In Havana, Orlando Bosch is a villain, one of the most notorious anti-Castro militants who has ever lived.
But in Miami, 230 miles away, Bosch's supporters are just as sure he's a hero, a giant among men.
These loyalists streamed into a Miami theater on Dec. 9 for the unveiling of Bosch's memoirs, entitled Los años que he vivido or The years I have lived.
Angel De Fana, a former political prisoner in Cuba, climbed onto the stage and said many people in the audience already knew Bosch. Some had even joined Bosch in the violent fight against the Cuban government.
"Almost all of us, if we haven't planted a bomb or picked up a rifle, we've done other things," De Fana said. "I went to prison for 20 years for Cuba. These are things that we thought were right at a given time. And I -- at least I -- do not renounce my past."
"Nor the present!" someone yelled as others clapped.
De Fana, 71, led an opposition group in Cuba and was jailed in 1962. He got out in 1983 and traveled to Venezuela. Once there, he met Bosch, then in prison on charges of planning the 1976 Cubana airline bombing that killed 73 people.
De Fana said he visited Bosch every Sunday while in Venezuela and grew to admire him.
Bosch was an "outstanding pediatrician" who could have led a "super comfortable" life, De Fana said. Instead, he risked everything and dedicated his life to "fighting for freedom." "It's impossible to know Orlando Bosch and not love him and not admire him," De Fana said.
Like many of Bosch's supporters, De Fana rejects accusations that Bosch was behind the bombing of Cubana Flight 455. "Not a single one of Orlando Bosch's acts have caused anyone's death."
Bosch didn't talk about the bombing, but writes in his memoirs:
"I have lived for many years with the stigma that I am an 'assassin' because my enemy, Fidel Castro, decided it was so. He accused me, without evidence, of being the intellectual author of the sabotage of Flight 455 and many other acts with which I had nothing to do. Only someone who has no shame and decency can accuse another one of murder when that someone is guilty of so many thousands of deaths."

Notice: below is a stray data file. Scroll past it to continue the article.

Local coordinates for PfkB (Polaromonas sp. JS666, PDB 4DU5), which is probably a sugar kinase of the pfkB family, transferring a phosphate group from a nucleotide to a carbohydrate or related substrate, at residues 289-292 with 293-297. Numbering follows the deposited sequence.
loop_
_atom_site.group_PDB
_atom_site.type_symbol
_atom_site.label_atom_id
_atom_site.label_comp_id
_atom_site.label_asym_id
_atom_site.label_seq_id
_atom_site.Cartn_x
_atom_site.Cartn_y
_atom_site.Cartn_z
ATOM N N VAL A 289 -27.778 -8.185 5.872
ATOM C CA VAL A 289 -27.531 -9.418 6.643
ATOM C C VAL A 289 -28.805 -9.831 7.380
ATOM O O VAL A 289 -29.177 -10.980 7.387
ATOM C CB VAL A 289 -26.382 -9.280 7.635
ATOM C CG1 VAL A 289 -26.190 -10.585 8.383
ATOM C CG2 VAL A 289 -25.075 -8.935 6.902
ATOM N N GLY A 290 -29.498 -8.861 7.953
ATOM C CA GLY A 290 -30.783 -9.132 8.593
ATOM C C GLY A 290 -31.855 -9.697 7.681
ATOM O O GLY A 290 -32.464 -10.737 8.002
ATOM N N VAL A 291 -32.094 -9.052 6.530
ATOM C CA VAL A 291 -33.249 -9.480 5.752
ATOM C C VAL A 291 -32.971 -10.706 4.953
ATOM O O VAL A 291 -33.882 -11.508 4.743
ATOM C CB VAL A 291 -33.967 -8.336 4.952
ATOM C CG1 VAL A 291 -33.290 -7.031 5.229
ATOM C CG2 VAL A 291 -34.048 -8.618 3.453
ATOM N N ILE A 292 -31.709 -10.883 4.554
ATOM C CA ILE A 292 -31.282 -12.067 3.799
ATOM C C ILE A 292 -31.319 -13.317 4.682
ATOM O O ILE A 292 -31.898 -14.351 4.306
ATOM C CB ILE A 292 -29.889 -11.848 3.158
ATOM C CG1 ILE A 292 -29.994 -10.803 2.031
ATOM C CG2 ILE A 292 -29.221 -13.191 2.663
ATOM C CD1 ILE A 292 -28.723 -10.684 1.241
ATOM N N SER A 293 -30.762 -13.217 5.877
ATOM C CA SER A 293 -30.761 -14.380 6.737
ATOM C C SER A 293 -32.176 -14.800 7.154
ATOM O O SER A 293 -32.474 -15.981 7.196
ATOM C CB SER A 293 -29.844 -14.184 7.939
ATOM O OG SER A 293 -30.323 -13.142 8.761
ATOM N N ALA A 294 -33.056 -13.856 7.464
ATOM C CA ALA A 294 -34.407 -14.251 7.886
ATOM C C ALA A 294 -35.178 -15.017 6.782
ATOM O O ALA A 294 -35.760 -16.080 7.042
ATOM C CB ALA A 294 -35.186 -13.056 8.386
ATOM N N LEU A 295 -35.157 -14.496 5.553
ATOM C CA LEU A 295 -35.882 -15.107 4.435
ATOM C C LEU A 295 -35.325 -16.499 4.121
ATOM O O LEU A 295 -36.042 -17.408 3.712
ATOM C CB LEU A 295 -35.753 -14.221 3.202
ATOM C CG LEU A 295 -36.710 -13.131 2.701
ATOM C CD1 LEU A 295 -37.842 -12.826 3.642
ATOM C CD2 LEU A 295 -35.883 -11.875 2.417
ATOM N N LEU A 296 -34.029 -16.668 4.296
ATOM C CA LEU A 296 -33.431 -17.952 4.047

The memoirs also show photos of Bosch proudly displaying weapons he helped to supply to combatants who fought Castro's soldiers in the Escambray Mountains in central Cuba.
Bosch's daughter, Lourdes, now a doctor, said her father often talked about his passion for Cuba when she was a girl.
"Never -- for years -- did I understand the love he had for Cuba. He said one day you'll understand why I do what I do."
With time, she realized he was fighting for a free homeland. And now she supports his struggle, saying, "There are few men of the caliber of my father."
Others attending included Bosch's wife, Adriana Delgado Sepulveda; his sister, Mirtha; and his daughter Myriam, nicknamed "La Chiqui," who described Bosch as "a tremendous father" who helped with his children's education even while in prison. "As a father, he's a hero to me."
Bosch was emotional and appeared to be near tears at times.
He spoke for less than five minutes, recalling his days as a student leader in Cuba and his birth in Potrerillo, a town of less than 3,000 people.
Anti-Castro militant Guillermo Novo also spoke. He said the fight to liberate "our homeland is a rosary of heroes and martyrs," and Bosch is "a giant among those heroes."
Another longtime friend, Alberto Hernandez, said Bosch "has given everything -- though not yet his life -- for his homeland." Bosch vows "he'll die on his feet and never kneel before the tyrant."
After the presentation, friends and relatives led Bosch from the stage.
An old friend, Luis Posada Carriles, 82, also accused of helping to plan the bombing Flight 455, was waiting outside. He smiled and hugged Bosch. They exchanged a few words as spectators snapped a few pictures. Then someone said it was getting late, so move aside because Bosch needed to get home.
See more about Bosch, including photos and video, at Tracey's Cuba blog, Along the Malecón.